Regional Water Quality Control Board monitors TMDL in San Diego Harbor annually.
SAN DIEGO — The Port of San Diego is making progress in meeting its mandated copper reduction goals, according to a Regional Water Quality Control Board (RWQCB) report issued on March 30 and shared with the Board of Port Commissioners in May.
A Total Maximum Daily Load (TMDL) mandate was established by the RWQCB for Shelter Island Yacht Basin in 2005 in an attempt to reduce dissolved copper levels at the northern edge of San Diego Bay by 76 percent in four phases between 2005 and 2022.
San Diego’s RWQCB reported “a 40 percent reduction in copper load when compared to the Shelter Island Yacht Basin TMDL baseline,” a Port of San Diego memorandum stated.
“The [port] district continues to implement a variety of activities that are demonstrating copper reductions in Shelter Island and throughout the bay,” Karen Holman, the port’s planning principal, stated in the May 5 memorandum to commissioners. “Many of the 2015 initiatives focused on continuing efforts to encourage use of low leach copper paints and non-copper initiatives, improved data tracking, and ongoing outreach to stakeholders, state and federal agencies, and policymakers”
Shelter Island’s TMDL compliance schedule required the Port of San Diego to reduce copper levels by at least 40 percent of its mandated baseline (2,100 kilograms per year) by 2017.
“Vessel tracking indicates that there has been a reduction of [more than] 40.4 percent … in annual dissolved copper loading to [Shelter Island] from vessels when compared with the [Shelter Island] TMDL-assumed baseline loading,” Holman wrote in her memorandum.
The first phase of Shelter Island’s TMDL program was implemented in 2005. Phase 2 began two years later and required the port to reduce copper levels by 10 percent – to 1,900 kilograms per year of dissolved copper – by 2012. The third phase set an overall reduction goal of 40 percent by 2017 and met the target dissolved copper load to 1,300 kilograms per year.
The fourth and final phase, which would start in 2017, mandates the port meet the mandated goal of 76 percent copper reduction – 567 kilogram per year load – by 2022.
Several best management practice measures were implemented to reduce dissolved copper loads at Shelter Island, including the development of a hull paint guidance list and implementation of in-water hull-cleaning regulations, according to port staff.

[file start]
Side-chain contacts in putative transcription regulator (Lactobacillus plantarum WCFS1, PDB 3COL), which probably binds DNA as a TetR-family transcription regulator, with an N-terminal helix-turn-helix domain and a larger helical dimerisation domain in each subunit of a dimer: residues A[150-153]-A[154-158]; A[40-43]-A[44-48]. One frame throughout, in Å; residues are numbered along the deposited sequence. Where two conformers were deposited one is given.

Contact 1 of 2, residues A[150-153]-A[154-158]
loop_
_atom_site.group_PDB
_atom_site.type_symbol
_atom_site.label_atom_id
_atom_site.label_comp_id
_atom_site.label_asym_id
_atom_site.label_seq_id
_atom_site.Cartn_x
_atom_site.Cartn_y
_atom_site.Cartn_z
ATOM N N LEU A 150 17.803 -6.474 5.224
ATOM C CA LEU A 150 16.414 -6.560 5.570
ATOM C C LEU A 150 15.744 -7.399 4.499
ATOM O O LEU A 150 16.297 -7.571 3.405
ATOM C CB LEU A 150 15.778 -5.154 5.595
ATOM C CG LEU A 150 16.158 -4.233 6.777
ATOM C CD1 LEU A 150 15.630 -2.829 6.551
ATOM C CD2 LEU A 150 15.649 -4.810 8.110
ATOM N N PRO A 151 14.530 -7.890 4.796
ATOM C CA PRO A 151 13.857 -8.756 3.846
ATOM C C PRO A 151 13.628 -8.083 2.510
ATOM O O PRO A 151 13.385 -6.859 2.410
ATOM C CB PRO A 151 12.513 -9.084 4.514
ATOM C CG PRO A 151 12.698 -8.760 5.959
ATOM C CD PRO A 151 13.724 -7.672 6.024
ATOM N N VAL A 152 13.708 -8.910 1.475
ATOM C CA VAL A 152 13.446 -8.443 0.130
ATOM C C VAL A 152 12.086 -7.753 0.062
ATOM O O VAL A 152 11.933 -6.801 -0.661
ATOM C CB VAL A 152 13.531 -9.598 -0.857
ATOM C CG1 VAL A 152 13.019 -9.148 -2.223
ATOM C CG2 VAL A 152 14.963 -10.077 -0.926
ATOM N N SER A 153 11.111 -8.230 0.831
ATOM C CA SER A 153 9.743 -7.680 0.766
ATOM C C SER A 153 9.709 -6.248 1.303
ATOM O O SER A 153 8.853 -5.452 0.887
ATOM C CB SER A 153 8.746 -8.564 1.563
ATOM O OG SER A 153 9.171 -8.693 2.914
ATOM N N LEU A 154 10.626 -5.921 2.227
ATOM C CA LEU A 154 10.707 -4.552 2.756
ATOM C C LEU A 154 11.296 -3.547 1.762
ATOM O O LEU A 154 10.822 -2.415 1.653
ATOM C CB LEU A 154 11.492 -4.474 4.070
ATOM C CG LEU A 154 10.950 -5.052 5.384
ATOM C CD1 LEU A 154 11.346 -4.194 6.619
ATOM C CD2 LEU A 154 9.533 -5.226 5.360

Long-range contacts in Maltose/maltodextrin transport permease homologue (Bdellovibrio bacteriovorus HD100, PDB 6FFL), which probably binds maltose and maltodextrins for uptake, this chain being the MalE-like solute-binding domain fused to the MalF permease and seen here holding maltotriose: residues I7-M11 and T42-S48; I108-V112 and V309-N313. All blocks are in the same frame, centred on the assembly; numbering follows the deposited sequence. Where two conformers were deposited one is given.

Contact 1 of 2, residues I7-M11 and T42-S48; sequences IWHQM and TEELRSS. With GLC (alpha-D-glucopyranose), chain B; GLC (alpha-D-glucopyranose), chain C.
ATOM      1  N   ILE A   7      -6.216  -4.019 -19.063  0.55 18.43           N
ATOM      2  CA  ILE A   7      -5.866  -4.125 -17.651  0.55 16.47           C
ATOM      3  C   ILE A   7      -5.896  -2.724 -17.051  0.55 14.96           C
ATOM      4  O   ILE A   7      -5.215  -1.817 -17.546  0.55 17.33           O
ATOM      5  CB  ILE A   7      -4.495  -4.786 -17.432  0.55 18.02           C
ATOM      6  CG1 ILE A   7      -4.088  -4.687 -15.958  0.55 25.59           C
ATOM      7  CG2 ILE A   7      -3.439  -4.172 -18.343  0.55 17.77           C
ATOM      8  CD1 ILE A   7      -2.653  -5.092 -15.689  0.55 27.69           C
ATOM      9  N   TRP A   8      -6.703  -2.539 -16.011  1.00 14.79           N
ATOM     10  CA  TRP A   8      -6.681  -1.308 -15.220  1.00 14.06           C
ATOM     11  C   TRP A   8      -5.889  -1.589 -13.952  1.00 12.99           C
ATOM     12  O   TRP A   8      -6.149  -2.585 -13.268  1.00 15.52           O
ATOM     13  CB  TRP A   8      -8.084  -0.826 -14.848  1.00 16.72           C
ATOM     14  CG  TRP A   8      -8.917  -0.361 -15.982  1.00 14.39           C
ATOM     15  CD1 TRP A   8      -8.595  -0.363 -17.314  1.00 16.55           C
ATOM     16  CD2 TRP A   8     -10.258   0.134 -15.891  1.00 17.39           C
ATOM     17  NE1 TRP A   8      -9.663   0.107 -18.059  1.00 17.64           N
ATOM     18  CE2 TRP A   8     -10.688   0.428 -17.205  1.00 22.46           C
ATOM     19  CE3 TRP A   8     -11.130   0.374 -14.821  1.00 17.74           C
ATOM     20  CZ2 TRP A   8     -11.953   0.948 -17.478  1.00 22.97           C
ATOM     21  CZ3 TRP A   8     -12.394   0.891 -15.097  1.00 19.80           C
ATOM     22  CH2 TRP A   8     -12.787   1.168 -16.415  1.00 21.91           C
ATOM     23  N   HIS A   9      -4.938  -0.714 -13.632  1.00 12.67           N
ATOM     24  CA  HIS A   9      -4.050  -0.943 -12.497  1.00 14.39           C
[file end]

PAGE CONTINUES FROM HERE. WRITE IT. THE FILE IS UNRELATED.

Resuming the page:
All hull-cleaning businesses were required to obtain proper permits for their respective work. Boats with non-copper paints were given wait-list priority at Shelter Island’s marinas and yacht clubs. Use of slip liners and in-water lift systems were also encouraged.
The regional water board’s report was based on one year of water quality monitoring, vessel tracking and best management practice implementation from Jan. 1, 2015 to Dec. 31, 2015.
Port staff and members of a Shelter Island workgroup on TMDL are expected to meet with the RWQCB later this year to discuss findings and recommendations of the recently published report.
Holman said the port would be considering four proposed recommendations with respect to future monitoring activities: repositioning of a sampling station; conducting an enhanced water column study to assist with modeling; tracking low leach paints as a separate category; and, ensuring future TMDL reports include separate reports on dissolved copper load allocations from passive leaching and hull cleaning.
The port stated it believes it is making positive progress on converting vessels to alternative hull paints, increasing boater education and outreach, implementing best management practices, and conducting better accounting practices and survey methods to determine hull paint types.